The reaction from reporters was interesting. Says Chayet, “The first question we got was, Where have you been?”
Media analysis had also indicated that among key audiences, there was little recognition of J.D. Edwards’ collaborative capabilities and non-ERP products, so the company devised an unusual—perhaps even risky—strategy.
According to Melissa Mirabile, a member of the J.D. Edwards account team at Fleishman-Hillard, “J.D. Edwards maintained a good reputation based on the strength of its ERP products, so the company decided to engage in an unusual strategy, devoting almost all its product communications budget to product offerings outside its flagship product and focusing its resources on its supply chain management, XPI [extended process integration] and customer relationship management products.”
Two multi-city media tours served to build relationships with key trade and business journalists. A spring tour set the stage for J.D. Edwards to play in the collaborative commerce arena and shifted the emphasis away from its ERP offering and onto its APS and XPI technologies. A second tour in the fall updated journalists on the company’s progress and highlighted its recent acquisition of a leading customer relationship management vendor and the integration of its technology.
Meanwhile, a new news bureau created a steady stream of press releases focused on key products outside the ERP suite. Each release focused on three key messages that were mid-market friendly: low total cost of ownership, flexible integration with the company’s existing and potential partners’ technologies, and the right features and functions.
As a result, at least half a dozen trade media outlets, including CRN, InfoWorld, eWeek, Computerworld and InformationWeek, assigned reporters to the J.D. Edwards beat for the first time in the company’s history.
In addition to the Bloomberg story on turnarounds, J.D. Edwards started to get unsolicited calls on other issues. Says Chayet, “Toward the end of the year, the phone started ringing. Reporters were working on stories about a particular issue, and they wanted to know our opinions. When the Bloomberg story came along, it was a surprise. We didn’t feel we were ready to tell the turnaround story, but they had done their own research and the producer called me directly.”
Using FH’s message measurement process, ECHO (Each Communication Has an Objective), media coverage was monitored and measured quarterly. From January to December 2001, J.D. Edwards’ share of voice, a key measure of message pull-through and coverage volume, increased from one percent to 10 percent. The company emerged from the pack as a leader in story favorability and in messaging related to collaborative commerce.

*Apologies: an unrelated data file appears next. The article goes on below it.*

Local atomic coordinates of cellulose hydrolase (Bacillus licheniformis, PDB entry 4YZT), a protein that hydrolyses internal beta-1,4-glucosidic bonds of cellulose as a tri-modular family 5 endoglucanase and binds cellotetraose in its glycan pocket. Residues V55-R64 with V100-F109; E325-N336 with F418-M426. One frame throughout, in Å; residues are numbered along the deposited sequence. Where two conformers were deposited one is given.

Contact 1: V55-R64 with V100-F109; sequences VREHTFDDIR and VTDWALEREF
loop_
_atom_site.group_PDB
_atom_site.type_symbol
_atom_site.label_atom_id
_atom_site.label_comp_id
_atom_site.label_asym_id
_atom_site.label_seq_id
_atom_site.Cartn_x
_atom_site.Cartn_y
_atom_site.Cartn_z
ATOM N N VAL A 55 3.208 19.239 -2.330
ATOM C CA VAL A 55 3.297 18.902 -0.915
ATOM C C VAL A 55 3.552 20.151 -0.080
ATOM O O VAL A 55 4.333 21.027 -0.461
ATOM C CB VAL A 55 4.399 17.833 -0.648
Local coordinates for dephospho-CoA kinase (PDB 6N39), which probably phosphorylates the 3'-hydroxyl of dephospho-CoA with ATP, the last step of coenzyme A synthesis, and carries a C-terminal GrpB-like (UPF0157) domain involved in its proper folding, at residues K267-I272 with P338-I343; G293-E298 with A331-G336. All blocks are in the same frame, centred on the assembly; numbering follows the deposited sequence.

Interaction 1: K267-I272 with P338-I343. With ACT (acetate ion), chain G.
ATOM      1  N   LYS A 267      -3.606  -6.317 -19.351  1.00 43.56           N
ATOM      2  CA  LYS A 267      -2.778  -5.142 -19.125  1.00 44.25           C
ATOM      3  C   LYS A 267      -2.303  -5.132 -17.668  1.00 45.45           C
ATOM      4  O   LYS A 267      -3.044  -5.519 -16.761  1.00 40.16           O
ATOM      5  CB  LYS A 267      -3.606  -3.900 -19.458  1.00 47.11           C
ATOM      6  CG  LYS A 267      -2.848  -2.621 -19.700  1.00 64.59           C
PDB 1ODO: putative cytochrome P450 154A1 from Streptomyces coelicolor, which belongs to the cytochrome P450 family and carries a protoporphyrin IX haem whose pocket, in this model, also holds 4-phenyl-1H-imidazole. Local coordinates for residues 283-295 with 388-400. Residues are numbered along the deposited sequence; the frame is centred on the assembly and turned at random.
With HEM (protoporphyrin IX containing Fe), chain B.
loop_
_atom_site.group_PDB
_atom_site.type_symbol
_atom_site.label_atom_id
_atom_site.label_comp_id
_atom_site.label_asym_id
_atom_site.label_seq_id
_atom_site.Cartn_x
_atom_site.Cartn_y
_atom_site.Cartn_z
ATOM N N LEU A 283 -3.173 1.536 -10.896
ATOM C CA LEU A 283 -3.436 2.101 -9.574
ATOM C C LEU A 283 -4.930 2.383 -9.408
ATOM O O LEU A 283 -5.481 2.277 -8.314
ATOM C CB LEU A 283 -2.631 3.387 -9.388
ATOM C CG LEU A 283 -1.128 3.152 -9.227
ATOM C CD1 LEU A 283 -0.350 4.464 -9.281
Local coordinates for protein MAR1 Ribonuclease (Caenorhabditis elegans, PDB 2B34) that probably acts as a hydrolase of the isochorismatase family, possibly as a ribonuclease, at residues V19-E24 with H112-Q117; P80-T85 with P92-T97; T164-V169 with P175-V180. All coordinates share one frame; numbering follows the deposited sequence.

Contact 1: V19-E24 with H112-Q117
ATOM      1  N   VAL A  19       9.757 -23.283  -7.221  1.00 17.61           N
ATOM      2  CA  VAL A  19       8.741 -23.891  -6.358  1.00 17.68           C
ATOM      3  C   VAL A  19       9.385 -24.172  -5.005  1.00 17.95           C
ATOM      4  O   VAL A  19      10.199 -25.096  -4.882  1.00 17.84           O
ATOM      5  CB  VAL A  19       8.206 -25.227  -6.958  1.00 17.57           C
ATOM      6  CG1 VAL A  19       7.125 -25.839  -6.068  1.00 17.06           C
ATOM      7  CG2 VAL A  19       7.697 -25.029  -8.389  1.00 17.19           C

According to Mirabile, “J.D. Edwards’ key message pull-through is now equivalent or superior to the company’s larger competitors. Since May 2001, the company has had the highest percentage of positive coverage—nearly 70 percent—among its competitors.”
“This was accomplished without any significant increase in the amount of money we invest in public relations,” says Chayet. “It was not just a matter of spending more to get more. It was about being smarter, more focused. It was about execution.”
More important, positive public relations was a leading indicator of a turnaround at J.D. Edwards rather than a lagging indicator. The improvement in media coverage took place in 2001, as the company’s losses grew to almost $180 million. In the year after McVaney returned as chief executive, J.D. Edwards stock was down 68 percent, to $9.44.
But there is every indication that 2002 is going to be a better year. Bob Dutkowsky,a veteran of IBM,  replaced McVaney as president and chief executive officer in January of 2002 and told customers, shortly after taking the CEO’s job, that while McVaney had gone to sleep at nights worrying about the quality of the company’s technology, he would go to sleep at nights worrying about customer satisfaction
Says Chayet. “Our new CEO comes from a sales and marketing background. He embraces communication as a strategic business tool.”
The company has now delivered two profitable quarters in a row, and while Dutkowsky knows that two quarters do not a turnaround make, he believes the company is back on the right track. “We’ve made good progress and are starting to build momentum,” he says. “We’ll deliver more software over the next two years than we have in any two-year span in our 25-year history.”
Clearly, there is going to be plenty more work for the communications department to do.